The large rounds of capital raised by few startups recently might signal the dawn of another valuation bubble.
Early stage investments – once the darling for investors across sizes to tap ‘innovative’ ideas early on – would have to wait a bit longer for the 2015-16 bubble burst impact to get over. Until that happens, investors are betting their money on handpicked businesses at much higher valuations to justify the future growth of these businesses and eventually return the capital to their limited partners.
For instance, online marketplace Udaan raised $225 million in September this year and catapulted itself to the hallowed unicorn club in just two years. Then there are the likes of health tech startup CureFit, which was launched in 2016 and raised Series C funding worth $120 million in July this year. Further, online car selling marketplace Cars24, launched in 2015, recently raised $50 million at a reported valuation of $250 million. Similarly, social commerce app Meesho raised $50 million earlier this month at a similar valuation.
However, this mirrors the lofty valuations that were ascribed to multiple startups, even at the early stage of the business, in 2015. This inflated the valuation bubble that later burst and flushed millions of dollars down the drain.
“The recent rounds raised by such companies signals the formation of bubble 2.0 that we had seen in 2015 onward. However, the only difference is that larger cheques of over $50 million are being written now instead of smaller rounds in the previous bubble,” said Sharad Sharma, co-founder at iSPIRT – a think tank for Indian software products industry.
“This might also question the valuation reaching to questionable levels. If this is true then the implosion ahead will be more severe. While the fatalities might be limited but the money lost will be higher than before,” Sharma added.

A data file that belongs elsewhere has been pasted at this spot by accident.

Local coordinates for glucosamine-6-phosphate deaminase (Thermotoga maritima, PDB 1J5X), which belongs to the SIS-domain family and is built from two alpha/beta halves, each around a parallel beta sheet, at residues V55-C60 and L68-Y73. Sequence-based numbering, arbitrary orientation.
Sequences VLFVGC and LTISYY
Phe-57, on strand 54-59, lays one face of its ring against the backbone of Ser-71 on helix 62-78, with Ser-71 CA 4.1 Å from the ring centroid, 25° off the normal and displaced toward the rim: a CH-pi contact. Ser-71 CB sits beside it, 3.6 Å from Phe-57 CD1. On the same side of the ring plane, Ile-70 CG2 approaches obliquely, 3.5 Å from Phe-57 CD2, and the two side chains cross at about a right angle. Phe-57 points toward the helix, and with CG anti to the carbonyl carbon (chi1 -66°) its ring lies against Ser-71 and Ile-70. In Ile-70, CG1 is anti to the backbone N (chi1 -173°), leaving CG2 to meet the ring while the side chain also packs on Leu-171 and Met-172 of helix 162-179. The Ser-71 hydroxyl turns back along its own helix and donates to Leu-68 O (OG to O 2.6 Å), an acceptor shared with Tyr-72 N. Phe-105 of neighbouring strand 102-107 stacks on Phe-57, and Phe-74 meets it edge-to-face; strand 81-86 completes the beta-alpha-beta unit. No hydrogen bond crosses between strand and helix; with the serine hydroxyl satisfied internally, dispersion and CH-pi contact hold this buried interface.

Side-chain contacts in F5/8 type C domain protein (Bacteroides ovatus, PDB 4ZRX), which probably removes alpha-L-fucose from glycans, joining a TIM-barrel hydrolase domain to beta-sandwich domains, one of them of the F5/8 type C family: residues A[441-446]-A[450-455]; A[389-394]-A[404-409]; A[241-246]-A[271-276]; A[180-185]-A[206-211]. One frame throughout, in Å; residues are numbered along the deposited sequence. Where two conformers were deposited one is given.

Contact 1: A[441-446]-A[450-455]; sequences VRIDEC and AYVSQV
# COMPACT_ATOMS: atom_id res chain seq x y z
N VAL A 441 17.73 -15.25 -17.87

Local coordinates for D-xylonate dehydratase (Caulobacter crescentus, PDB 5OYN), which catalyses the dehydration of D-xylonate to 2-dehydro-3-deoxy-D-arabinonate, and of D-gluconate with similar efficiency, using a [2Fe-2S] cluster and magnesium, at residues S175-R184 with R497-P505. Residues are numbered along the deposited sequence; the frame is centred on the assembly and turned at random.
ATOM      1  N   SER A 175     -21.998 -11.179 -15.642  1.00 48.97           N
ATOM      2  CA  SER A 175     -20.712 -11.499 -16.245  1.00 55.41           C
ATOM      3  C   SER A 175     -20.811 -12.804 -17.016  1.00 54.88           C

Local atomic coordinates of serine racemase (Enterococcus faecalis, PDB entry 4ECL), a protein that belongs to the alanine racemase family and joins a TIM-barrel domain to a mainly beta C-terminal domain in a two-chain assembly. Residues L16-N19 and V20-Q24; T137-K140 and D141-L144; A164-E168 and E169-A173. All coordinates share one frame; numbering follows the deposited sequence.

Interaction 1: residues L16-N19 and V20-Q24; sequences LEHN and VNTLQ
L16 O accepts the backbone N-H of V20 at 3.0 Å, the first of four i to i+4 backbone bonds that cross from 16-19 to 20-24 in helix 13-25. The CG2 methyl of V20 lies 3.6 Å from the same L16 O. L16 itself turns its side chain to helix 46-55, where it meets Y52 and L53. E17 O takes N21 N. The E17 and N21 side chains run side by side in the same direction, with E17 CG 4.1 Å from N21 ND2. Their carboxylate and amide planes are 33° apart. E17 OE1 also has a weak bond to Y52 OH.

The situation is akin to 2014-15 when the likes of Flipkart raised $1 billion that resulted in the madness of unbridled capital being deployed in emerging categories such as home services, food delivery etc. However, the question is whether it happens this time as well, with investments going into new opportunities, including vernacular, agritech, blockchain etc.
In a counter view, former Infosys’s chief financial officer, Mohandas Pai believes that investors are trying their luck with such startups to turn unicorn so that they can attract more capital from large funds such as SoftBank Vision Fund.
“I don’t think there is a bubble this time. The valuation seems reasonable because they see these startups as winners in their categories,” said Pai. “For instance, Swiggy raised so much money in last one year because investors saw it to be a winner in the foodtech market which is a winner takes all market.”
What has also caught attention is money flowing into yet-to-be-launched ventures. For instance, fintech startup Cred, launched by Freecharge’s former founder Kunal Shah, that raised $30 million. Similarly, Ashish Kashyap, former head at Ibibo Group, also raised $30 million for his yet-to-launch startup IndWealth.
“Because of their past performance, some entrepreneurs have raised funding. But raising $30 million for a startup which is yet to be launched seems to overstate the Indian market. That concerns me,” said Parag Dhol, managing director, Inventus Capital Partners.
If not a major collapse of capital and business, it would at least slam the break on the fundraising momentum for startups entering mid-stage. The revived confidence in investors due to Flipkart-Walmart deal, which delivered to its investors including Tiger Global, SoftBank etc., might take a hit.
“For a brief period, the pace of fundraising will be slowed down until investors see some other opportunity areas,” said Harish H V, former partner at accountancy firm Grant Thornton India. “While investors may lose some amount of money and companies may not generate significant value, but it will not erase the value completely.”
“The only thing that entrepreneurs must make sure this time is to avoid burning too much money and control losses. They shouldn’t give offer discounts to attract customers since it doesn’t create loyalty,” said Pai.